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One of Digital Realty Trust's London data centers. Digital Realty Trust
One of Digital Realty Trust's London data centers.

Digital Realty Charts Course to Becoming a ‘Platform Company’

But what does a platform play look like for a data center REIT?

Digital Realty Trust wants to be a “platform company.” What that means for a real estate investment trust, albeit one that’s technology oriented, is not very straight-forward.

When people think of platform companies, they typically think of Uber, Facebook, or Airbnb – their platforms connect suppliers with consumers – not of companies that build buildings and lease them out. In the enterprise technology world, we talk about platforms that abstract low-level infrastructure complexities customers can build on top of.

But how do you turn a company whose essence, historically, has been about development – the combination of construction, real-estate, supply-chain management, and finance savvy – into a platform company?

That’s the question Tony Bishop came to Digital Realty to answer earlier this year. In March, he filled the company’s newly created role of senior VP for platform and ecosystem strategy – after five years at its top competitor Equinix – to “drive our evolution to becoming a platform company.”

Today, at its MarketplaceLIVE event in New York City’s swanky Spring Studios, Digital Realty executives are unveiling what they think it means for the company, the world’s second-largest data center provider, after Equinix, to create a platform.

MarketplaceLIVE is an appropriate event name for the occasion. A marketplace is an essential attribute of any platform. In Digital’s case, the marketplace will be a global network of interconnected data centers, where enterprises can keep their servers, data storage, and networking equipment and easily connect to cloud platforms, network carriers, and other service providers.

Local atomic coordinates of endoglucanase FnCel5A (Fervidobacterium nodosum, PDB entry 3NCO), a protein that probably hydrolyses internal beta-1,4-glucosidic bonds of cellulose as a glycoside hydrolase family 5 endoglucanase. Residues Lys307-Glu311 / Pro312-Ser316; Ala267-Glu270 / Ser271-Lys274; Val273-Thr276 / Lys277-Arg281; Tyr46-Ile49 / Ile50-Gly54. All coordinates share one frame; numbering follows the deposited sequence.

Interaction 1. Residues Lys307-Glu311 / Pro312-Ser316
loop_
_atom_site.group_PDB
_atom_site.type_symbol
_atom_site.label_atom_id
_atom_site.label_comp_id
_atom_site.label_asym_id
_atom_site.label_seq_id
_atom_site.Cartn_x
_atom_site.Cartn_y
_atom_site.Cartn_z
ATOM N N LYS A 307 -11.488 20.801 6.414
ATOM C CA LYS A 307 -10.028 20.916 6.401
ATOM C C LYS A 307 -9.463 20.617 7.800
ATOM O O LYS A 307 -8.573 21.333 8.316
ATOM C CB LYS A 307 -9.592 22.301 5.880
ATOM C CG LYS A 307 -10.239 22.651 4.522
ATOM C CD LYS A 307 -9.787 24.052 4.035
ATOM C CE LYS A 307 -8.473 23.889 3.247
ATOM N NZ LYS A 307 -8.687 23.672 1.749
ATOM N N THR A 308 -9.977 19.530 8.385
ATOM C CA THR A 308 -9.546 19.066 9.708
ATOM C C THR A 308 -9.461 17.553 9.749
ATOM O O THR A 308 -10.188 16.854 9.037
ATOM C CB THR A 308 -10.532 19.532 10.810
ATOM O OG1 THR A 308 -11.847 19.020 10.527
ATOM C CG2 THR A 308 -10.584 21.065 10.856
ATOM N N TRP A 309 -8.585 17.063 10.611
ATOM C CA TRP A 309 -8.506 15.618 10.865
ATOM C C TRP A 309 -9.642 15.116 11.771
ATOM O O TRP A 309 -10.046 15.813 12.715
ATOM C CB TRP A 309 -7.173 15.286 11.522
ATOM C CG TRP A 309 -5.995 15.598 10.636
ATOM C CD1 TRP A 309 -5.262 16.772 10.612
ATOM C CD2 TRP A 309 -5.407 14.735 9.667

It’s a strategic shift from being “campus and asset-centric” to interconnecting the entire platform globally, Bishop explained. If it sounds a lot like what Equinix is doing, that’s because it is – at least the interconnection part. Some aspects Digital has had all along and some it’s adding now set its platform model apart, according to Bishop.

One of them is the wholesale data center footprint around the world, a lot of it housing massive nodes of the hyperscale cloud platforms. Another is a new set of blueprints designed for specific use cases to speed up the process of deploying customer equipment in Digital’s data centers. Further out on the platform roadmap are things like edge deployment options and a centralized management plane for customers’ global infrastructure.

‘Centers of Data Exchange’

Computing is getting distributed, and enterprises going through digital transformation are finding themselves in need of infrastructure in more places than ever before. They need wide geographic reach both to serve their employees and customers and to ingest data from the ballooning number of connected devices.

After studying hundreds of customer deployments – the likes of Uber, LinkedIn, Adobe, and Morgan Stanley – Digital’s team identified some patterns and commonalities, one of the biggest ones being that companies today were building what Bishop described as “centers of data exchange.”

“Data is being generated outside of the cloud, it’s being generated outside of the legacy data center,” he said. A company needs centers of data exchange to enable business workflows that utilize that data. They are where the data is collected and stored but also where cloud services and enterprises’ own systems can access it for analytics or other types of processing.

To date, Digital’s “campus” model has rested on interconnecting its data centers in each metro via a dedicated private network. Thus, a customer in one data center within a metro can easily connect their network to a customer in another data center in the same metro. Within the same campuses, large customers can buy direct private links to hyperscale cloud platforms.

Using Digital partner Megaport’s software-defined interconnection platform, customers can also provision virtual links between their networks within the campuses. As part of the new platform push, Digital is planning to interconnect its campuses globally, to make it easier for companies to link with their partners, service providers, or their own infrastructure in different places around the world. (Equinix announced a similar initiative earlier this year.)